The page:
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re:Virals 59

Welcome to re:Virals, The Haiku Foundation’s weekly poem commentary feature on some of the finest haiku ever written in English. This week’s poem was

     trash day —
     a drum set
     in the pouring rain

          — Brad Bennett, tinywords 13.2 (2013)

Mojde Marvast found a sympathetic resonance:

For me the sound was so dominant in this haiku:

Sound of rain, sound of drum.
An announcement, for trash day!

In my religion, we believe that on resurrection day a trumpet is blown and the dead will rise to be judged and start a life. I can see the start in a recycling life for what we call a trash!

And Jan Benson found resonance from other spheres:

From the first read, I found this haiku intriguing. Brad Bennett provides a solid shasei in this presentation, but I did not see the actual (literal) haiku until about the sixth read.

On the first read of the ku, I immediately found the prosody of it mesmerizing. There is rhythm in the words that drives the poem into my music consciousness. A drum rudiment immediately sounded, and I read “drumset” as the drumming of trash can lids and other tonal objects found in opening scene of the popular “Stomp-Out Loud” YouTube video.

For another second or third read, I married the images of the “Blue Man Group” (Paint Drumming) into the white space of the haiku. That space where you not only hear the drumming, but see it. A synthesis of the sensory realm.

While Mr. Bennett may have meant this to be a sad day in the life of the drum set, I found the haiku invigorating, musical, rhythmic and satisfying.

And Bill Cooper found resonances of our entire culture:

With the first line of Bennett’s haiku, “trash day”, we are reminded that our species has evolved or devolved to a stage where we have a vast system of trash collection, compression, transport, and storage, with land fills aplenty and more to come, studied in detail by anthropologists who marvel at the extent of recyclable phone books, nonrecyclable plastics, and toxins associated with e-waste. Yet, this extraordinary undertaking, unique to our species, is for most of us in the developed world a well-ingrained habit. In line 2, Bennett introduces the uncommon drum set, leaving us room to wonder about its condition, why if usable it isn’t being passed on. Then line three brings the pouring rain, animating the sounds of the drum pieces from snare to cymbals. Depending on the slant of the drum set and the rain, perhaps even the bass drum adds a few notes. My mind drifts to Woodstock and the memorable Santana drum solo, then to Buddy Rich, then back to the drums of prehistory. Trash, drums, and rain — in a few words Bennett beckons us to consider where we have been and where we are headed, prompted by the pings of rain.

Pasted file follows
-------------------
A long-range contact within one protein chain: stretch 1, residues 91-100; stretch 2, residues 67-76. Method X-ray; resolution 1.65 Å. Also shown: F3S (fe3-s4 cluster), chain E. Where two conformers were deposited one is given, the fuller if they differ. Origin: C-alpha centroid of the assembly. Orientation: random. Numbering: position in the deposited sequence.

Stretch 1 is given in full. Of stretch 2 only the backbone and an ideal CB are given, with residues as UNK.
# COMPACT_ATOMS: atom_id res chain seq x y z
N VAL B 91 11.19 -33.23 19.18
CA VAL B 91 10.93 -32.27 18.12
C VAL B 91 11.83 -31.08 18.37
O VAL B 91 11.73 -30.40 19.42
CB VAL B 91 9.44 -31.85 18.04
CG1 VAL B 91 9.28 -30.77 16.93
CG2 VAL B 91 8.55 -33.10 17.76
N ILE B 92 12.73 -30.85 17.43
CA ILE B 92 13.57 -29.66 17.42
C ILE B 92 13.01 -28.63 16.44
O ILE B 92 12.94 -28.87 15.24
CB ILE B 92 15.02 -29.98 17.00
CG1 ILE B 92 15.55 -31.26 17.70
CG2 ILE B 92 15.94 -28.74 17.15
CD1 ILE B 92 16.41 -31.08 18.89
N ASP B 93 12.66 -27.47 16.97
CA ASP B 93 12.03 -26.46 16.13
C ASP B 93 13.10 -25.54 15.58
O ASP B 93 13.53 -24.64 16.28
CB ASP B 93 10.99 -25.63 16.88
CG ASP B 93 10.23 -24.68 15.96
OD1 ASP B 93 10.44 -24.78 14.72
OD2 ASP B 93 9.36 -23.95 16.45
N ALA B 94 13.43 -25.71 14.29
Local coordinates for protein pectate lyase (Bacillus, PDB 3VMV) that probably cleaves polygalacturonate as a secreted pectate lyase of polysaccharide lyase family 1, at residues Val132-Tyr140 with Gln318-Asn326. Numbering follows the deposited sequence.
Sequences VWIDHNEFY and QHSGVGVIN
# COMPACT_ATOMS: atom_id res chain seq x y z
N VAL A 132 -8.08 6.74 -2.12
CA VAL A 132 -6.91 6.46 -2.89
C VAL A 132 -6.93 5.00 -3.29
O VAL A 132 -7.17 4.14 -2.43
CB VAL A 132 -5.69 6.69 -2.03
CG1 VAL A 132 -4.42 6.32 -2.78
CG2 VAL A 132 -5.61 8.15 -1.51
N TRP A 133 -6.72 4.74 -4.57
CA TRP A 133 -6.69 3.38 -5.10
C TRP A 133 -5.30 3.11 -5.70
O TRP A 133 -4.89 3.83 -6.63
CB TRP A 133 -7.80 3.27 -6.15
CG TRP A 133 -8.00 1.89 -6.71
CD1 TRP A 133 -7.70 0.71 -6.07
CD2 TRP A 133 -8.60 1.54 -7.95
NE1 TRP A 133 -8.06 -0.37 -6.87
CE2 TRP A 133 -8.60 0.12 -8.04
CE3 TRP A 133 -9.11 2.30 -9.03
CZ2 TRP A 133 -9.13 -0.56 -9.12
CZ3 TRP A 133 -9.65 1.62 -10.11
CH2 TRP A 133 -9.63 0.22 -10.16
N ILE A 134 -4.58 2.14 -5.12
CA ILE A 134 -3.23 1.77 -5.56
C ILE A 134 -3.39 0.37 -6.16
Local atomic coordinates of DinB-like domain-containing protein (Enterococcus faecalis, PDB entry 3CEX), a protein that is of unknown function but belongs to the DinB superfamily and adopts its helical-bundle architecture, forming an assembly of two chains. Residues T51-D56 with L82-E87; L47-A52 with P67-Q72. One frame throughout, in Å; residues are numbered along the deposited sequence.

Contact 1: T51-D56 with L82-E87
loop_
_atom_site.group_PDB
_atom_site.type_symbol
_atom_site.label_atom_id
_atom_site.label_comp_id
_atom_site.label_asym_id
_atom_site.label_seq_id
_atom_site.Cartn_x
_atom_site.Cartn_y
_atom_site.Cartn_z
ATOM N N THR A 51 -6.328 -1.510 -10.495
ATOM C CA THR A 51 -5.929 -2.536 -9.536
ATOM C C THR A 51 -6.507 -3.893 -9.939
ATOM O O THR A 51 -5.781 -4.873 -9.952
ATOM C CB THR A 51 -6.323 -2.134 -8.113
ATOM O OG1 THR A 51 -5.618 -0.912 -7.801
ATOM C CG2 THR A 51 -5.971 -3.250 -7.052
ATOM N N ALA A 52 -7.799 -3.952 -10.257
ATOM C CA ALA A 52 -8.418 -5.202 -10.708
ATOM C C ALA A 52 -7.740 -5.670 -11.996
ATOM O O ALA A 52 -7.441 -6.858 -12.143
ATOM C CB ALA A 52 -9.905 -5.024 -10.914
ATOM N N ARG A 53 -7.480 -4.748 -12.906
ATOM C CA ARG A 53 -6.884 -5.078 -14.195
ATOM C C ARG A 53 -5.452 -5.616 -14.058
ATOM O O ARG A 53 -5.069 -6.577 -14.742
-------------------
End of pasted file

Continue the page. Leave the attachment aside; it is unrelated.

But David Jacobs found that it just is:

Language here is everything. The unwanted drum set is not being poured or ‘drummed’ upon. It is not getting a soaking. It is not even in any particular condition (though the reader may determine that for him/herself). It is simply and rivetingly ‘in the pouring rain’, surrounded by the everyday events of weather, darkness perhaps, and the monotony — or excitement — of trash day. The drum set may foretell of a dramatic event to come or one that has gone, perhaps a long time ago, a child who has left home, perhaps even worse. The beauty and simplicity of expression leaves the reader to fill in anything and everything he or she wants to fill in.

This is a haiku to enjoy over and over and one that does not deserve to be over-analysed (or poured over!) . . .

virus2

As this week’s winner, David gets to choose next week’s poem, which you’ll find below. We invite you to write a commentary to it. It may be as long or short, academic or spontaneous, serious or silly, public or personal as you like. We will select out-takes from the best of these. And the very best will be reproduced in its entirety and take its place as part of the THF Archives. Best of all, the winning commentator gets to choose the next poem for commentary.

Anyone can participate. A new poem will appear each Friday morning. Simply put your commentary in the Contact box by the following Tuesday midnight (Eastern US Time Zone). Please use the subject header “re:Virals” so we know what we’re looking at. We look forward to seeing some of your favorite poems — and finding out why!

re:Virals 59:

     evening bus ride . . .
        bumping along
     to the smell of chips

          — Frank Williams, Stepping Stones ed. Martin Lucas (British Haiku Society, 2007)
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